Chicago residents who visit areas in the U.S. that have been classified by the Centers for Disease Control and Prevention as having moderate to high levels of COVID-19 should take precautions to prevent the spread of COVID, according to the city’s updated travel advisory.
The Chicago Department of Public Health on Friday said 7.4% of US counties are in the middle or high community tier, citing the latest CDC classifications.
Community-based measurements are defined as the number of new COVID-19 hospital admissions per 100,000 population in the last seven days, the percentage of full inpatient beds occupied by COVID-19 patients, and the total number of new COVID-19 cases per 100,000 population in the last seven days. CDC.
Illinois’ high community counties are down slightly from last week, according to the latest data. However, more than 30% of the country is considered to be in the middle or high community level, which means an increase from 28% last week.
Will, Cook, Lake, DuPage, and McHenry counties in the Chicago area remain in the high category, along with several other counties across the state, as new sub-counties roll out across the country.
Here’s what to do if you’re visiting an area that is considered a medium or high community level:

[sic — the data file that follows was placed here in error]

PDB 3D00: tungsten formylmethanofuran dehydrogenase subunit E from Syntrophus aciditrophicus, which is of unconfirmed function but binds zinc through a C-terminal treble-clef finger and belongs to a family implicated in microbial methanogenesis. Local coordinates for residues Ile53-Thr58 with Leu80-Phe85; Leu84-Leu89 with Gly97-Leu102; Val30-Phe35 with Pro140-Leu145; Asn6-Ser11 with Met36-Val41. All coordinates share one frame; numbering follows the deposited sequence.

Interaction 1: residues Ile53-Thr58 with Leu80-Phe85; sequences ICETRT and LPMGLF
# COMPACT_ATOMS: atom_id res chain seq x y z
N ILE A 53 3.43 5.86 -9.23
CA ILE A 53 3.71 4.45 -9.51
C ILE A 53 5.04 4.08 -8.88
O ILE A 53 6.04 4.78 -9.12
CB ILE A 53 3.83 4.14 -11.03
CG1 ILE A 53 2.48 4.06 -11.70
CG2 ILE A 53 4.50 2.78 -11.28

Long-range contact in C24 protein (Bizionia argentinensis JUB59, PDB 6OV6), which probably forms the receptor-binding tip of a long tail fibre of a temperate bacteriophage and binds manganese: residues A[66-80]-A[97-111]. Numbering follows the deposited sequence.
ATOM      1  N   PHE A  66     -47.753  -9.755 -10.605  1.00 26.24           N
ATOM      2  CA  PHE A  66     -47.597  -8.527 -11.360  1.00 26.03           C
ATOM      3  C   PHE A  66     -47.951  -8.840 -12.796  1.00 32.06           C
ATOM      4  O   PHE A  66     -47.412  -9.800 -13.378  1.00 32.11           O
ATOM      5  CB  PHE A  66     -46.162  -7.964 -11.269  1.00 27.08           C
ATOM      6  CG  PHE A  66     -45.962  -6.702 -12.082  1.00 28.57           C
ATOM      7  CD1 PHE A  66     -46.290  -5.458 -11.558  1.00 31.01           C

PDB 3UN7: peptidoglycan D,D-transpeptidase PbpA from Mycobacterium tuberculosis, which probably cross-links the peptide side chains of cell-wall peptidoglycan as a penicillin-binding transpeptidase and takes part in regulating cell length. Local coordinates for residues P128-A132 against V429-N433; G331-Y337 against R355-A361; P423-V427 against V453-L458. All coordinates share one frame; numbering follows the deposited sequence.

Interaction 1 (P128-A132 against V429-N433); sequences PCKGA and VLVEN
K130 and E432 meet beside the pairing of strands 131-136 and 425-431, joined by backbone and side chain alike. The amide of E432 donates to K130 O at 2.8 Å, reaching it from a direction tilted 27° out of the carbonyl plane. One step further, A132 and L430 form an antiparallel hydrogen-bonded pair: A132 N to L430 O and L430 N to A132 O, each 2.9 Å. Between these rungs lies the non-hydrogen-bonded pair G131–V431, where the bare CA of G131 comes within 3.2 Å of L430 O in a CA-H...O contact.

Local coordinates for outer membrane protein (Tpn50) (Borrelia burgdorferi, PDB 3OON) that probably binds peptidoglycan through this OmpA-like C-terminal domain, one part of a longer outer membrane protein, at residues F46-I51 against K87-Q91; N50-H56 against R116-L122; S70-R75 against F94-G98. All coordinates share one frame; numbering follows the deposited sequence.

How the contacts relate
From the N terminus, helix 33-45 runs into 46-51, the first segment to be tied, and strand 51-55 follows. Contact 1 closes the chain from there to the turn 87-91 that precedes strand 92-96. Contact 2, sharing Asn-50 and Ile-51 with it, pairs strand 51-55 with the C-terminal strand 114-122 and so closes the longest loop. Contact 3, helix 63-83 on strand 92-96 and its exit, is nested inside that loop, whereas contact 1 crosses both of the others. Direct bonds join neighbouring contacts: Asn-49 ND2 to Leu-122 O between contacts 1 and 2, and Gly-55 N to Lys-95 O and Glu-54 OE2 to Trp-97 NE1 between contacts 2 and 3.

At high levels of the community, people are encouraged to wear masks in enclosed public spaces regardless of vaccination status and to maintain improved ventilation in all areas where possible.
The recommendations suggest that people aged 5 years and over who have not yet been vaccinated against COVID should avoid traveling to areas with a high standard of living. Unvaccinated individuals who choose to travel must follow CDC guidance upon return to Chicago, which includes quarantine for 5 days after travel and testing for COVID 3-5 days after return.
At the middle levels of the community, people should “consider wearing a mask in enclosed public places,” health officials said. In these areas, people who are immunosuppressed or at high risk of severe illness should talk to their healthcare provider about whether they need to wear a mask and take other precautions.